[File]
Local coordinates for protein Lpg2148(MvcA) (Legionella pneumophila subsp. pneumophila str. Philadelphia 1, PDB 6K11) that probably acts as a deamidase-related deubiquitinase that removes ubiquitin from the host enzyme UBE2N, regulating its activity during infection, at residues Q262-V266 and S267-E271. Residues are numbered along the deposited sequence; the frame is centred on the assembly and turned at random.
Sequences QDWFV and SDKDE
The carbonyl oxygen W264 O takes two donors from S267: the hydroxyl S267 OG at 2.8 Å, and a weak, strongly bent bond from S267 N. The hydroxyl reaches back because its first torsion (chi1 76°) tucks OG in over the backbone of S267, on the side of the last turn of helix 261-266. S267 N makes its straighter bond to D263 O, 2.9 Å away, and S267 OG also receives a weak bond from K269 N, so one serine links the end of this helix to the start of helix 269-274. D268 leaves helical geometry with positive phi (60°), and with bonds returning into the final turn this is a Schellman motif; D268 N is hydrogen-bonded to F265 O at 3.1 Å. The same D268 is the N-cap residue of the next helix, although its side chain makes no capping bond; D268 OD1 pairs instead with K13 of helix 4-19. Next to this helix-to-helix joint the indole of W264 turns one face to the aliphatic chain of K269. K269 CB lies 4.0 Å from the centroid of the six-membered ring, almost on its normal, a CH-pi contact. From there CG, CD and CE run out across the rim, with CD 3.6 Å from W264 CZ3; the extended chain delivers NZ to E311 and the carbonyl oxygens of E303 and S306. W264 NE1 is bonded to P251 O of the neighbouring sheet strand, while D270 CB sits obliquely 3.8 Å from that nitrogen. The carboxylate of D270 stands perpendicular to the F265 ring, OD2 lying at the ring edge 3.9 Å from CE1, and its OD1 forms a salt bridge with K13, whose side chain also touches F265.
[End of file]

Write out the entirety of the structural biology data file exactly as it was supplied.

Local coordinates for protein Lpg2148(MvcA) (Legionella pneumophila subsp. pneumophila str. Philadelphia 1, PDB 6K11) that probably acts as a deamidase-related deubiquitinase that removes ubiquitin from the host enzyme UBE2N, regulating its activity during infection, at residues Q262-V266 and S267-E271. Residues are numbered along the deposited sequence; the frame is centred on the assembly and turned at random.
Sequences QDWFV and SDKDE
The carbonyl oxygen W264 O takes two donors from S267: the hydroxyl S267 OG at 2.8 Å, and a weak, strongly bent bond from S267 N. The hydroxyl reaches back because its first torsion (chi1 76°) tucks OG in over the backbone of S267, on the side of the last turn of helix 261-266. S267 N makes its straighter bond to D263 O, 2.9 Å away, and S267 OG also receives a weak bond from K269 N, so one serine links the end of this helix to the start of helix 269-274. D268 leaves helical geometry with positive phi (60°), and with bonds returning into the final turn this is a Schellman motif; D268 N is hydrogen-bonded to F265 O at 3.1 Å. The same D268 is the N-cap residue of the next helix, although its side chain makes no capping bond; D268 OD1 pairs instead with K13 of helix 4-19. Next to this helix-to-helix joint the indole of W264 turns one face to the aliphatic chain of K269. K269 CB lies 4.0 Å from the centroid of the six-membered ring, almost on its normal, a CH-pi contact. From there CG, CD and CE run out across the rim, with CD 3.6 Å from W264 CZ3; the extended chain delivers NZ to E311 and the carbonyl oxygens of E303 and S306. W264 NE1 is bonded to P251 O of the neighbouring sheet strand, while D270 CB sits obliquely 3.8 Å from that nitrogen. The carboxylate of D270 stands perpendicular to the F265 ring, OD2 lying at the ring edge 3.9 Å from CE1, and its OD1 forms a salt bridge with K13, whose side chain also touches F265.